A Thank You Letter To My Hero

A Thank You Letter To My Hero

I will never be able to repay you for teaching me to be a kind person.
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Dear Grandpa,

I know that you will never get the chance to read this, cancer took you too soon. We're days away from the two year anniversary of your passing and honestly, I am losing it. You were my hero, you are my hero. You are the reason why I am so kind, I learned from the best. You looked at the world through this lens of love and tried to teach all of your children and grandchildren to do the same. There was not a person that you did not show kindness and love to; family, friend, or stranger. You never failed to tell me that you were proud of me, even if it was for the smallest thing. That meant more to me than you will ever get to know. I never doubted that I had someone on my side when you were around, someone who truly loved me despite all of my flaws. I never imagined that I would get to spend less than eighteen years with a man that meant the world to me. I never imagined you sitting frail in a hospital room. I never imagined losing you the way I did. I have so many memories of you that bring a smile to my face. My favorite was being on the back of your motorcycle while you drove around Lake Mitchell trying to make me feel better after some silly fight with my parents. You had nothing but faith in me, something that I wish I still had in myself. It hurts that you're gone.

It has been nearly two years and I still feel like I'm going to walk into the house and see you dozing off in your rocking chair. I hear motorcycles and nearly strain my neck hoping to catch a glimpse of you speeding by. I still wear your Packers shirt every time I start to miss you. I hope that you're proud of me and all of the things that I have done. I hope that you smile every time I am kind to someone. I hope that you laugh every time I tell a stupid joke or start to doubt myself. I hope that you know that you are the voice in the back of my head that keeps me going when things get tough. Thank you. Thank you for nearly eighteen years of constant life lessons and unconditional love. Thank you for teaching me what it meant to be a good person, I hope that one day I can be half of the person you were. I hope that I can pass down your legacy to my future children and grandchildren, that way they will love you as much as I do. Rest in paradise Grandpa.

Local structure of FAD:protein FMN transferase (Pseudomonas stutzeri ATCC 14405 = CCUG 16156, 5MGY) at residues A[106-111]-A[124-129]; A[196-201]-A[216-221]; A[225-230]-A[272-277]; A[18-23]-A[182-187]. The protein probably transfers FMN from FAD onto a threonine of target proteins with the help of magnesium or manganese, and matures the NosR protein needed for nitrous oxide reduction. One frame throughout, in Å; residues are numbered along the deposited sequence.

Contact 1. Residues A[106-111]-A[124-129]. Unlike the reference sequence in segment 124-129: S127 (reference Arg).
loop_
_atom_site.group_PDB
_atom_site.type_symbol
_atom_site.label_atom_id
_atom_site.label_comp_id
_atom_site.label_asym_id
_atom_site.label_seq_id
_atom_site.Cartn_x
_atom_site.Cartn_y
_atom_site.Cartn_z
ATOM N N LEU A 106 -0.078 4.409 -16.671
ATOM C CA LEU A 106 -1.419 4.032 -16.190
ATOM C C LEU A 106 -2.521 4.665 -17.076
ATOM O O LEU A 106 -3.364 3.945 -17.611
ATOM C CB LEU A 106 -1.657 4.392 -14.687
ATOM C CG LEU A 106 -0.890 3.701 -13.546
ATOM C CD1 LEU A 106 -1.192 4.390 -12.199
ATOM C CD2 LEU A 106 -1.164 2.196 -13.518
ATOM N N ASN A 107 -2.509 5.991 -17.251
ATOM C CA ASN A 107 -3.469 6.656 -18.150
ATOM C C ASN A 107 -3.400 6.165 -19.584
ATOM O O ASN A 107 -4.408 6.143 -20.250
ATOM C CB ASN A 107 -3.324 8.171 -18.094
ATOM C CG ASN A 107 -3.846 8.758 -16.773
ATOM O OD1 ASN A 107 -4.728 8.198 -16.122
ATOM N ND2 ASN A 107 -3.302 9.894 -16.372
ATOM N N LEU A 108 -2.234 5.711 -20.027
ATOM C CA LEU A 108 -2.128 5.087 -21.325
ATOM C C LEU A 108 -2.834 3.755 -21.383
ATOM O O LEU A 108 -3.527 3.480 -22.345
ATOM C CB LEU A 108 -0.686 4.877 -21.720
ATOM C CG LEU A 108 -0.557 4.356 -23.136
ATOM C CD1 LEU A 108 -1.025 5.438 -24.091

Cover Image Credit: Facebook

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I'm The Girl Without A 'Friend Group'

And here's why I'm OK with it

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Little things remind me all the time.

For example, I'll be sitting in the lounge with the people on my floor, just talking about how everyone's days went. Someone will turn to someone else and ask something along the lines of, "When are we going to so-and-so's place tonight?" Sometimes it'll even be, "Are you ready to go to so-and-so's place now? Okay, we'll see you later, Taylor!"

It's little things like that, little things that remind me I don't have a "friend group." And it's been like that forever. I don't have the same people to keep me company 24 hours of the day, the same people to do absolutely everything with, and the same people to cling to like glue. I don't have a whole cast of characters to entertain me and care for me and support me. Sometimes, especially when it feels obvious to me, not having a "friend group" makes me feel like a waste of space. If I don't have more friends than I can count, what's the point in trying to make friends at all?